Once again, the average U.S. rate for a 30-year fixed mortgage fell to another three-year low this week, according to the latest Freddie Mac Primary Mortgage Market Survey.
According to the company’s data, the 30-year fixed-rate mortgage averaged 3.49% for the week ending Sept. 5 2019, down from last week’s rate of 3.58%. Unsurprisingly, this average is nearly an entire percentage point lower than its 2018 rate of 4.54%.
Freddie Mac Chief Economist Sam Khater said that mortgage rates continued the summer swoon due to weaker economic data.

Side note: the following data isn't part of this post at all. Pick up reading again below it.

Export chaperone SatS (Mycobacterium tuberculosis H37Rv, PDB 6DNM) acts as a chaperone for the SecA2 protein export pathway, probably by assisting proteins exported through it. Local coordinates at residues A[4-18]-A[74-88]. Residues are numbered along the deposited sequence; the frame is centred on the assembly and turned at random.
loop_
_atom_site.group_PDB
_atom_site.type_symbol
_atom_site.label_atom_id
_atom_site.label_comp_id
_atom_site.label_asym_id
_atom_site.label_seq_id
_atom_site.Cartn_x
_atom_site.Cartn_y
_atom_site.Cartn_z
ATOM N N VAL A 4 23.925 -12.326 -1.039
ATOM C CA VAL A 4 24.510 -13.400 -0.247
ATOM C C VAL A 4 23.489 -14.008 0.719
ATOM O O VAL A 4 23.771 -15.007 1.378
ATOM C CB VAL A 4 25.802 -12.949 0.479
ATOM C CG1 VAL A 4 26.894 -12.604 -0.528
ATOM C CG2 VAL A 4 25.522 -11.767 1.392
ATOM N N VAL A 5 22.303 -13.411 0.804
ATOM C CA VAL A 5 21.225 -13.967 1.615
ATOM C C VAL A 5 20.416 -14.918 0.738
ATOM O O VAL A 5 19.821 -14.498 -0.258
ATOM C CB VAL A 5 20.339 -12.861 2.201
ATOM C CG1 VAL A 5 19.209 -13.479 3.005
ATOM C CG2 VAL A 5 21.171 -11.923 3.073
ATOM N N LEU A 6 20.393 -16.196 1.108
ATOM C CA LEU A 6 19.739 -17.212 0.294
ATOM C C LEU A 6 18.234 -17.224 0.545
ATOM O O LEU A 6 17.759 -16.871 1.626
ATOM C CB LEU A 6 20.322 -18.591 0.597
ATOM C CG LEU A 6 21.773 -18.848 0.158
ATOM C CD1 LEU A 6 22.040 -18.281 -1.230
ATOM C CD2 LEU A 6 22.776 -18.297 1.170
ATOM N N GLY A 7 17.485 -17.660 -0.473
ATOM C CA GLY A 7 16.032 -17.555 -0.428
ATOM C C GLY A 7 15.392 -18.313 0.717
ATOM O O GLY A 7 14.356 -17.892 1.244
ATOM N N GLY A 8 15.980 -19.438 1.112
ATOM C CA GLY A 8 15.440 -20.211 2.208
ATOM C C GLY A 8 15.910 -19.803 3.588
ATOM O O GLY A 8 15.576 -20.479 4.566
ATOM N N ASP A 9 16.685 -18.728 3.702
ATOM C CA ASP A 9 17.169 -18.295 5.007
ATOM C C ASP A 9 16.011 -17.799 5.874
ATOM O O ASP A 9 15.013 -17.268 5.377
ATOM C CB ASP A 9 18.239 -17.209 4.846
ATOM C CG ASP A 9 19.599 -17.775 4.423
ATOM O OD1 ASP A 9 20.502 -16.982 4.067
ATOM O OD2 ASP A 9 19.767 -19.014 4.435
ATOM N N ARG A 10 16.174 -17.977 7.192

“While economic growth is clearly slowing due to rising manufacturing and trade headwinds, economic fundamentals are still solid for U.S. consumers,” Khater said. “The unemployment rate is low, housing affordability is improving, homebuyer demand is rising, and home price growth is stable.”
The 15-year FRM averaged 3% this week, falling from last week’s 3.06%. This time last year, the 15-year FRM came in at 3.99%.
The five-year Treasury-indexed hybrid adjustable-rate mortgage averaged 3.3%, sliding from last week’s rate of 3.31%. This rate sits significantly lower than the same week in 2018 when it averaged 3.93%.
The image below highlights this week's changes: